The Nevada Gaming Commission today sent IAC Chairperson Barry Diller and CEO Joey Levin’s gambling license applications back to the Nevada Gaming Control Board for “further fact finding and investigation”.
IAC has a 14% stake in MGM Resorts, after an initial $1 billion investment back in August 2020. Diller and Levin are part of the board.
The decision by the Nevada gambling regulator comes in the wake of Federal prosecutors and the SEC investigating Diller, Alexander von Furstenberg and David Geffen who reportedly made an unrealized $60 million profit on an Activision Blizzard options trade days before the videogame label was snapped up by Microsoft on Jan. 18.
An IAC rep in an email response to Deadline said, “Mr. Diller’s license application was not rejected; the matter was simply delayed. We expect no issues with respect to Mr. Diller’s application nor IAC’s.”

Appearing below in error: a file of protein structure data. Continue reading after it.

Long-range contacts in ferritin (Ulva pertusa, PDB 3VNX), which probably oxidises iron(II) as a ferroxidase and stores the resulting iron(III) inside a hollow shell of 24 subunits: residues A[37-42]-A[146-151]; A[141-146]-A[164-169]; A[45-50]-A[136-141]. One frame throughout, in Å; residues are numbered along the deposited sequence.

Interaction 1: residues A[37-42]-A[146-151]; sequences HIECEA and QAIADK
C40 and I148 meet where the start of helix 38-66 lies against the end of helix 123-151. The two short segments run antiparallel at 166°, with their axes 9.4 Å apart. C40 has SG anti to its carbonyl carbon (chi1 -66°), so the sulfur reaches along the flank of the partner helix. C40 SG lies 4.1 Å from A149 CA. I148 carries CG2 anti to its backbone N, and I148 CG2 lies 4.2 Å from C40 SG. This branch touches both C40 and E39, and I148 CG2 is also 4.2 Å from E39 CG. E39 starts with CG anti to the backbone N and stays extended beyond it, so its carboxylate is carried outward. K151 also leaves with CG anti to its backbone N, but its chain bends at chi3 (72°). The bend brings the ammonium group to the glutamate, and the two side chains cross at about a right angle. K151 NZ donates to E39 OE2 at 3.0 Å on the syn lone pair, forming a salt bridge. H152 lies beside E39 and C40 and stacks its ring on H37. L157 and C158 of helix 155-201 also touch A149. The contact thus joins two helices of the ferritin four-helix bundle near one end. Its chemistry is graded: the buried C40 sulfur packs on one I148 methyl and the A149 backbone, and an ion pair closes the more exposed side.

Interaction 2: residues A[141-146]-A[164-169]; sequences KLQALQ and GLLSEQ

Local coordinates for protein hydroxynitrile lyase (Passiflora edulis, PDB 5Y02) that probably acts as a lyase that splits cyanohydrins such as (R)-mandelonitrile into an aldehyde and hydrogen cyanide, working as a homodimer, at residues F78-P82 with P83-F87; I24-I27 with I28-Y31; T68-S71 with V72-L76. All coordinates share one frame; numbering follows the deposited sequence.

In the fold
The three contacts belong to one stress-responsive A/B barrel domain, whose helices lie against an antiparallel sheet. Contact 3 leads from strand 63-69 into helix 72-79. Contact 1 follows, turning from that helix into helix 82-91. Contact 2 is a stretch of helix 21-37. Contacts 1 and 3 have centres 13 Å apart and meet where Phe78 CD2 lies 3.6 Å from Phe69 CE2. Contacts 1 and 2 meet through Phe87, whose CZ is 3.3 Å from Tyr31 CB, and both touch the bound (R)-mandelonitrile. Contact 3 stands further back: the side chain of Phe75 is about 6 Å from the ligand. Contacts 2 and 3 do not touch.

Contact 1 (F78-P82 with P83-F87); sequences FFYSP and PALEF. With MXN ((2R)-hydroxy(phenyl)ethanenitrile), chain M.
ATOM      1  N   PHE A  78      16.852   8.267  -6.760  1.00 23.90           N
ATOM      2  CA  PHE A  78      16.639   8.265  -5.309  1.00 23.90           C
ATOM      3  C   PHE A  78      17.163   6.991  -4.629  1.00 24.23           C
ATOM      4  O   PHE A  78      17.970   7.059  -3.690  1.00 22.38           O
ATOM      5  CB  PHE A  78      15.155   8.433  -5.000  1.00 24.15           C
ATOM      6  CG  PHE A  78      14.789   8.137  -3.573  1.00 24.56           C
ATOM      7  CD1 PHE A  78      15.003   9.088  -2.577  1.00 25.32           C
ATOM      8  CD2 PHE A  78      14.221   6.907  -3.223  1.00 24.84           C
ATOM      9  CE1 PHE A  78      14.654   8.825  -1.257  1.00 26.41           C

The decision to delay Diller’s license application was made by Nevada Gaming Commission Chairwoman Jennifer Togliatti in a public meeting which also aired live on YouTube. Applications will be put off until an April board meeting.
Prominent casino shareholders and executives must be licensed to operate in Nevada’s gambling industry. The Nevada Gaming Control Board investigates the backgrounds of such folks. The entire process is meant to prevent corruption and criminal activity in the state’s gambling circle. IAC’s involvement with MGM Resorts is to help propel the casino in the online gambling sector.
Diller, Geffen and von Furstenberg bought options to acquire shares in Activision at $40 apiece, when the video game developer and publisher’s stock was trading at about $63. Their profit was reaped when Activation share prices were around $80 according to the Wall Street Journal‘s report.
(Excerpt) Read more in: Deadline